Penn State Buries Ball, Brandon Lafell, and LSU In The Mud Bowl

Henry BallSenior Analyst IJanuary 2, 2010

STATE COLLEGE, PA - NOVEMBER 7: Defensive tackle Jared Odrick #91 of the Penn State Nittany Lions walks off the field after warm-ups  before a game against the Ohio State Buckeyes on November 7, 2009 at Beaver Stadium in State College, Pennsylvania. Ohio State won 24-7. (Photo by Hunter Martin/Getty Images)
Hunter Martin/Getty Images

Orlando, FL—With roughly (this word will be used a lot) .36 seconds remaining on the game clock, and the LSU trailing Penn State 19-17 in the Capital One Mud Marsh and Mayhem Bowl, sophomore QB Jordan Jefferson connected with senior WR Brandon Lafell on a short screen to the middle of the field for a four yard gain, which brought the Tigers to the 49-yard line.

The play call—screen to the middle of the field on a route well short of the first down marker with no remaining timeouts—has been decried by fans and media, who continue to question Les Miles' time management skills.

Once Lafell went down, the Tigers hurried to the spot in order to line up for the "clock it" play—formerly known as a spike—to stop the clock with approximately .24 seconds left.

As they lined up, Penn State’s senior LB Navorro Bowman wrestled to remain on top of Lafell—who he outweighs by roughly 30 pounds—and the football, while precious time ticked off of the clock.

One of the Pac 10 officials—who were repeatedly mistaken for certain SEC officiating crews that have struggled this year—was right on top of the play, but seemed to make no attempt to get Bowman off of Lafell, nor spot the ball for scrimmage.

LSU’s senior right tackle, Lyle Hitt, attempted to pull Bowman to his feet and was pulled down himself while the official pulled his flag out to call roughly the most unjustified personal foul of the Bowl Season.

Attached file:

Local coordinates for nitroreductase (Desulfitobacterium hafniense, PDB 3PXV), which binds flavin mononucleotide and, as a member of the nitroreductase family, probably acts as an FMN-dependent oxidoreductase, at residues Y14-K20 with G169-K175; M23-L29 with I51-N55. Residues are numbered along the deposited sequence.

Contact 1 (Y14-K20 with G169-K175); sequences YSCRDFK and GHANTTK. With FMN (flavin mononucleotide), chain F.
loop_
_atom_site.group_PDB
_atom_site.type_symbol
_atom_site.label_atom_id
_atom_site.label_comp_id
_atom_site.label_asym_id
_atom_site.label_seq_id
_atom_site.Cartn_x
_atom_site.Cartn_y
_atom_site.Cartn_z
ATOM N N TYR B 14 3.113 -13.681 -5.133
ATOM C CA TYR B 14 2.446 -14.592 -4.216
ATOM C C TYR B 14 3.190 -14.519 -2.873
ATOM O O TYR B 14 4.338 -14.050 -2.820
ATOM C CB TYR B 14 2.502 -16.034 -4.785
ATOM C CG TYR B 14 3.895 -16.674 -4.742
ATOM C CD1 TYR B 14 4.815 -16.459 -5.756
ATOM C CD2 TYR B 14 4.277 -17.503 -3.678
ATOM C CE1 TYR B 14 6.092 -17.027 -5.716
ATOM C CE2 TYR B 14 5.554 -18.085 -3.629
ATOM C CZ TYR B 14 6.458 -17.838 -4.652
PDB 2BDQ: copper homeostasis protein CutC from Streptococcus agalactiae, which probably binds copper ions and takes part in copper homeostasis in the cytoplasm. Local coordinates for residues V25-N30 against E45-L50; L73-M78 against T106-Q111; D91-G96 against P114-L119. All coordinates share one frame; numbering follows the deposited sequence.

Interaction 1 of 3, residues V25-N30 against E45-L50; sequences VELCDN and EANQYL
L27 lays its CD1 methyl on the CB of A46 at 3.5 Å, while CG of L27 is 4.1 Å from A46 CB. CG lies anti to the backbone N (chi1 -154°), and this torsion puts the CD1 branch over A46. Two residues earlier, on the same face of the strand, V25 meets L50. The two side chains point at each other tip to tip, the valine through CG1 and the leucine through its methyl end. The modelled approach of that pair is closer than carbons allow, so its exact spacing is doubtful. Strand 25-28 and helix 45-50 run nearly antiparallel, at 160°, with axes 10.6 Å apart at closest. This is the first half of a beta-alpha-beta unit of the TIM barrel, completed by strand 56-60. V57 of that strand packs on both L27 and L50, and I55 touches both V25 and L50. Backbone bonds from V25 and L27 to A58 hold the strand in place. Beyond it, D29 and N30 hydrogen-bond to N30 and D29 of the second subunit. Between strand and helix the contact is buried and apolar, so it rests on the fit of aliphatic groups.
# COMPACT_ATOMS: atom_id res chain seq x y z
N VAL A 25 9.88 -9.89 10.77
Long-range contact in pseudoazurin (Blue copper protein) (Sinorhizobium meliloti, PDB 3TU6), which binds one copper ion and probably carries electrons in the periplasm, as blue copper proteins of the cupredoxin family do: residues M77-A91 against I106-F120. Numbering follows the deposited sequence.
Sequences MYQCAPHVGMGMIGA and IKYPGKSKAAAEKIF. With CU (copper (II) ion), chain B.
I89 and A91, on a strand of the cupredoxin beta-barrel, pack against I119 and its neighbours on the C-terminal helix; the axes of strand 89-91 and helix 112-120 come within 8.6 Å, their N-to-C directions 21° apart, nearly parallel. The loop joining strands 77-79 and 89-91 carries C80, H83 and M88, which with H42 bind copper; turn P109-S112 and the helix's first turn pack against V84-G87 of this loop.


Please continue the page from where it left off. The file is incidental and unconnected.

Clearly, Hitt was not trying to win a good citizenship award, but nor was he committing a foul.

The referee—part of a crew that was confused to the point that earlier in the quarter they had to delay the game for roughly ten minutes as they ruled a second down to be fourth down and then third and then second again—should have done his job.

And frankly, the flag should have been against Bowman for delay of game, if not a personal foul against Lafell.

Then, after the penalty was assessed and while it was being explained to LSU, the clock was restarted—which is technically correct, but egregious in that the referee allowed for and then added to the confusion with a horrible call, causing precious seconds to run off the clock before the ball was spotted.

So it all came down to a fourth-and-a-mile from LSU’s 40 yard line with just three seconds to play on roughly the worst field—due to recent resodding after several high school championship games and the Champs Sports Bowl—ever used for a collegiate football game. 

There would be no Blue Grass Miracle in Florida.

There would be, however, the obligatory second guessing by some disgruntled LSU fans and many rival supporters who enjoy twisting any bad outcome into a "proof" positive that LSU’s Mad Hatter is just plain crazy.

They say that this game’s ending, like the ending of the 2007 Auburn Game and this year’s Ole Miss debacle, is evidence of his inability to manage the clock.

Well, I guess, as the old saying goes, "one out of three ain't bad," because like the 2007 Auburn game, this was anything but a clock management issue.

You can criticize the screen call—which Miles defended somewhat halfheartedly in the postgame press conference—and perhaps some earlier play-calling by offensive coordinator Gary Crowton. You can question why there were so many dropped passes (on offense and defense), but it’s hard to just chalk this up to bad management.

The Tigers lost first and foremost because Penn State won.

Having played in sloppy weather all year, Penn State was better prepared for the conditions, and was able to get its offense going earlier and more consistently. 

LSU’s defense also had a hard time adjusting to the field, but was able to hold Penn State primarily to field goals, including on four trips inside the five-yard line. They kept the game close, but could not overpower the Nittany Lions' attack, led by senior QB and bowl MVP Daryll Clark.

Miles and player representative Kelvin Shepard made no excuses in the press conference, both stressing several times that Penn State played on the same field with the same referees—who were unbiased in their incompetence, though it did hurt LSU more in the end—and in the same weather.

So, when all is said and done, Joe Paterno and his kids deserved to win the game, even if the Tigers didn’t deserve to lose.

On the other hand, the bowl organizers, more than anyone, deserve to have mud on their faces for allowing the "top non-BCS bowl" to turn into the muddiest and messiest thing college football has seen this side of the firing of Mike Leach in Lubbock, Texas.

Mud Bowl Results

PSU 19-LSU 17